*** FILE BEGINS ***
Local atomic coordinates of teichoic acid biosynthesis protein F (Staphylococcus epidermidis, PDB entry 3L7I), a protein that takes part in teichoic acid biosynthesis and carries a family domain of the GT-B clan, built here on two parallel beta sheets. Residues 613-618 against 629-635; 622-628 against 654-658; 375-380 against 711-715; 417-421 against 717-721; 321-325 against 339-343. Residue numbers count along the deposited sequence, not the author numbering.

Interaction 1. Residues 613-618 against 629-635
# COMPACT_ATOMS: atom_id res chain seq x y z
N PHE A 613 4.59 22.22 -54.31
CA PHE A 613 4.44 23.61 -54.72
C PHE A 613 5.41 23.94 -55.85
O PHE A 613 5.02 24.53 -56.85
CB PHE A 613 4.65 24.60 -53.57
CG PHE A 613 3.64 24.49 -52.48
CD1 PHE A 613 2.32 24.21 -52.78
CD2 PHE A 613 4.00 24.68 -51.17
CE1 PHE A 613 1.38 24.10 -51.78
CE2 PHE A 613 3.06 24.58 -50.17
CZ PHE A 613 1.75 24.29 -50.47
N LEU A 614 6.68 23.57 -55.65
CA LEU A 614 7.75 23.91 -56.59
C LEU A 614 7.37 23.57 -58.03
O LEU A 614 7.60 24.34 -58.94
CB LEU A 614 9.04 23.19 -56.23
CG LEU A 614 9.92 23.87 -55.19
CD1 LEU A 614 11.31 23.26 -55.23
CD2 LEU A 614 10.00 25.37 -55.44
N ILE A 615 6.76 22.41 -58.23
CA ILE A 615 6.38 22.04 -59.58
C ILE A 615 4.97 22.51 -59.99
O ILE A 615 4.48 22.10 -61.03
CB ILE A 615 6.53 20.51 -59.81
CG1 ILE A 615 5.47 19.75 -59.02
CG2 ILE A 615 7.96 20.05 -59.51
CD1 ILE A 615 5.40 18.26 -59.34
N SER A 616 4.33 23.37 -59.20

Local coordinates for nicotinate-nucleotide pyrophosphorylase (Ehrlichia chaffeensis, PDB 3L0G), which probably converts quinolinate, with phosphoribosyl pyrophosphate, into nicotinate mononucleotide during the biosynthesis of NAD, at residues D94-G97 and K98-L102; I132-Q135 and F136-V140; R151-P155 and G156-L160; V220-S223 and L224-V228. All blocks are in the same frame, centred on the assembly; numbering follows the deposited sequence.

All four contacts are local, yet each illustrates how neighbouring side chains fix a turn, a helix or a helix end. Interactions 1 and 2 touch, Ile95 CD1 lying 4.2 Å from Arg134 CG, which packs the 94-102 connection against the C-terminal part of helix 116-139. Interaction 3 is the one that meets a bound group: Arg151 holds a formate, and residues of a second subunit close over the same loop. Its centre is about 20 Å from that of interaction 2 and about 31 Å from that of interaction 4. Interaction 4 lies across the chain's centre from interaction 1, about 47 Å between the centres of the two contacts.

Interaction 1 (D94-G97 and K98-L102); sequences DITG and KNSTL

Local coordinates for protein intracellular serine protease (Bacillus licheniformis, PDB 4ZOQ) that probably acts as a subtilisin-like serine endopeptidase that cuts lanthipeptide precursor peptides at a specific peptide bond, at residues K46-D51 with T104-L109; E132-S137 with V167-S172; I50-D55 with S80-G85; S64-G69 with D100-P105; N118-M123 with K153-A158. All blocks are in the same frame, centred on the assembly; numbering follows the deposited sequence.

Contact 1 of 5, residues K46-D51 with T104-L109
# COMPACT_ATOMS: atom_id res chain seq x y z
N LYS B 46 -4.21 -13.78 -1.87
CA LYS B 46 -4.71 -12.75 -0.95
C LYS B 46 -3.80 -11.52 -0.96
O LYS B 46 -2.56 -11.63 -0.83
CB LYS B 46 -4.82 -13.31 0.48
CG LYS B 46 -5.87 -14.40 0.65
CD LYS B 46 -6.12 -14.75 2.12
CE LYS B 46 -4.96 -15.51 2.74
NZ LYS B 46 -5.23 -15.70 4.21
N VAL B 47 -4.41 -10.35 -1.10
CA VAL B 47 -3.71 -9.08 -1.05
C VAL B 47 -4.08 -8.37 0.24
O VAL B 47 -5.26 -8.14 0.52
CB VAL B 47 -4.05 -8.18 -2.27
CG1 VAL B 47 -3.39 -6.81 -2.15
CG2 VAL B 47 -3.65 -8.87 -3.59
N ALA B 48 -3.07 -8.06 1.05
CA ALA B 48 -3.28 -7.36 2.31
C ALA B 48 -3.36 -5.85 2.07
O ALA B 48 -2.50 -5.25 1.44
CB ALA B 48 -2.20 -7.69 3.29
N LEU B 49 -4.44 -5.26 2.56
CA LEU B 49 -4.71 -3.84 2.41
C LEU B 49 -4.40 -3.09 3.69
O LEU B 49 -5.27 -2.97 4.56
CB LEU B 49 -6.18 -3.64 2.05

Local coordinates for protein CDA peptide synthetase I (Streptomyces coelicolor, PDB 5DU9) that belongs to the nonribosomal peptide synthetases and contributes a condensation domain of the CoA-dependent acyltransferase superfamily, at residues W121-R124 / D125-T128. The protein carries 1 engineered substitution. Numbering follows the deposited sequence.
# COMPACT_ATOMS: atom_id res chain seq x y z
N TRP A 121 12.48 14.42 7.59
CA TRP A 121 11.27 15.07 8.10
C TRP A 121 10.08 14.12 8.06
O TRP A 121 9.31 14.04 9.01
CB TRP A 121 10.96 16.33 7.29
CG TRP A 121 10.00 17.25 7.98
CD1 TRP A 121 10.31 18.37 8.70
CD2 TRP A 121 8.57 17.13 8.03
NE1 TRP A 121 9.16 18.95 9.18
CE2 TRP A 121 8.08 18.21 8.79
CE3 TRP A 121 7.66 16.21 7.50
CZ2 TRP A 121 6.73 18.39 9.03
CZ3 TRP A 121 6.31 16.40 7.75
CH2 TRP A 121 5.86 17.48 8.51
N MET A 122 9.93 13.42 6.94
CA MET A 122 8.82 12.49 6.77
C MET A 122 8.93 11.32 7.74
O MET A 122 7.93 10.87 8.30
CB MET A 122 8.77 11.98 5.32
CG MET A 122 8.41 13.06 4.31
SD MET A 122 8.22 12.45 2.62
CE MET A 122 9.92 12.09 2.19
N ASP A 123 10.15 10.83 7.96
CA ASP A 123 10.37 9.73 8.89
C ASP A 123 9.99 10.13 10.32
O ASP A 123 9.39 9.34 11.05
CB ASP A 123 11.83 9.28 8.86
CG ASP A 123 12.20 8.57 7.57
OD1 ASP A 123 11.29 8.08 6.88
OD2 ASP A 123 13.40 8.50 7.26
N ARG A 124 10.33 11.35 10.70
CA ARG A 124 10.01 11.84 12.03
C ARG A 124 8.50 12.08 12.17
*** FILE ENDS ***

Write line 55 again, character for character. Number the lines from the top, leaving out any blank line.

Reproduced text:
CA ALA B 48 -3.28 -7.36 2.31